Consumers compensated after ombud questions value of ‘legacy’ products
A number of policyholders have seen their life assurance investment policy values improve after the intervention of the Ombudsman for Long-term Insurance, Judge Ron McLaren, opened the way for other policyholders to complain if they are dissatisfied with their values.
Particularly affected are policies issued many years ago as part of the socalled “legacy business”. On these legacy policies, high costs were declared, but they were misleading.
McLaren, commenting on one complaint, says that it has to be asked why any life company “would develop and sell such a product, as it does not seem to provide real value to policyholders”.
He says life assurers may now do business on a different basis, but they cannot simply disregard these old policies, which hold poor value for investors.
He says these legacy policies may need further attention, especially where the initial product design was not appropriate for the target market.
At least two unnamed companies are reviewing legacy policies to improve benefits after McLaren’s intervention.
The judge does, however, point out in his interventions that the policies had been inherited by the two companies when they took over other life assurance companies. They did not develop the policies themselves.
One of these was a pure investment policy taken out in February 2007, with a term of five years and an initial monthly premium of R550, escalating by 10 percent a year.
The premiums paid over five years totalled R37 877 but the investor received only R36 465, despite the life company claiming average annual investment returns of 6.98 percent.
At inception, the investor was informed that the projected payout value would be R41 000 if investment returns averaged 10 percent a year, inflation was between eight and 10 percent, and the reduction in yield (returns) because of costs was between four and six percent. The projected payout would be R46 300 if the gross return was 16 percent a year, inflation was between eight and 10 percent, and the reduction in yield was 10 percent.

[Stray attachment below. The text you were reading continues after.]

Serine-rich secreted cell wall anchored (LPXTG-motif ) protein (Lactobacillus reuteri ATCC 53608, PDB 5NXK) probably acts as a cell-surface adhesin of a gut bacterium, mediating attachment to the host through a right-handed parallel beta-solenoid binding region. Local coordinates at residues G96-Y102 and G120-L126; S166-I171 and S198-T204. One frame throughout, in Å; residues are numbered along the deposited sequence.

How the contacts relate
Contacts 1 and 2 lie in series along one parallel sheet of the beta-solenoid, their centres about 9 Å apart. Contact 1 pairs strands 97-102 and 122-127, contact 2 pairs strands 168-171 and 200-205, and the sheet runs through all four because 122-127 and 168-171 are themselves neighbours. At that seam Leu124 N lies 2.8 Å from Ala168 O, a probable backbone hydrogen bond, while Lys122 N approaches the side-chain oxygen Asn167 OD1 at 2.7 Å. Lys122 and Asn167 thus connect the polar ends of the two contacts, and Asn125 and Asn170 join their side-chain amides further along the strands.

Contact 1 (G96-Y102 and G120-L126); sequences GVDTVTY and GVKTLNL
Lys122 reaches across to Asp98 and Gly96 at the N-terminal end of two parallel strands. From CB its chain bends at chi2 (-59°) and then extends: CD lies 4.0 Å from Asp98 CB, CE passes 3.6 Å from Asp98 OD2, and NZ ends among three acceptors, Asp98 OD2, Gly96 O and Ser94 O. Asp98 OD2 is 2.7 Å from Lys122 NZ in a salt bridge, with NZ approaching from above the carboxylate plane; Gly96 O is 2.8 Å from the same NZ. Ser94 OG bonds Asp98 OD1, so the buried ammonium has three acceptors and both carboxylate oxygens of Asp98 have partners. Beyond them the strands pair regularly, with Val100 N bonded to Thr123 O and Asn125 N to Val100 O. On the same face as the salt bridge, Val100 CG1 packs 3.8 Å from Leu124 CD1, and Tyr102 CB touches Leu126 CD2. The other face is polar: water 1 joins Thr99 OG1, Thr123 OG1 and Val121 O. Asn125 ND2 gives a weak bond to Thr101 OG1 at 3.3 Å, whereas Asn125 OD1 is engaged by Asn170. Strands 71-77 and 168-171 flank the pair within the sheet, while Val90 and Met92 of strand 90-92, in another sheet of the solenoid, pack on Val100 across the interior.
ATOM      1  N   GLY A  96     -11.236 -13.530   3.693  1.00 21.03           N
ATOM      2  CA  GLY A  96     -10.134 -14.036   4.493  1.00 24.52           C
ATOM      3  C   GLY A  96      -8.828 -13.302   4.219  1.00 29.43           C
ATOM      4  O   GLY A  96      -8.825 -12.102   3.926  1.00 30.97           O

The difference between the actual maturity value and what was paid in premiums plus investment returns was the high costs of the policy, which totalled 14.2 percent (R5 410).
McLaren says the chances of the policyholder getting a real return given the high charges on the policy were “remote”.
He also says that the example shows that the cost disclosures do not always alert a policyholder to the impact of high charges.
“It is unlikely that the policyholder would have entered into the contract had he fully understood the implications of the disclosures.
“The quotation disclosed what the reduction in yield was and disclosed that, even at a gross return of 10 percent, the net return would be only 0.7 percent, and yet the policyholder purchased the policy.”
He says the example demonstrates that disclosure of costs by itself is not a panacea for all ills, particularly in an unsophisticated market, where the policies were sold.
In this case, the policyholder accepted an offer from the life assurance company of an extra R7 419.
In another example, values were improved on two education policies that were each sold with a 30-year term.
The two policies, which did have a small risk assurance portion, started in June 1992 with a premium of R30 a month which increased over 19 years.
After 19 years, the premiums paid on each policy totalled R32 127 and they had a surrender value of R36 252.
After the intervention of the ombudsman, the life assurance company increased each of the policies by R10 455. A compensatory amount of R3 000 was paid because of the firm’s poor handling of the complaint.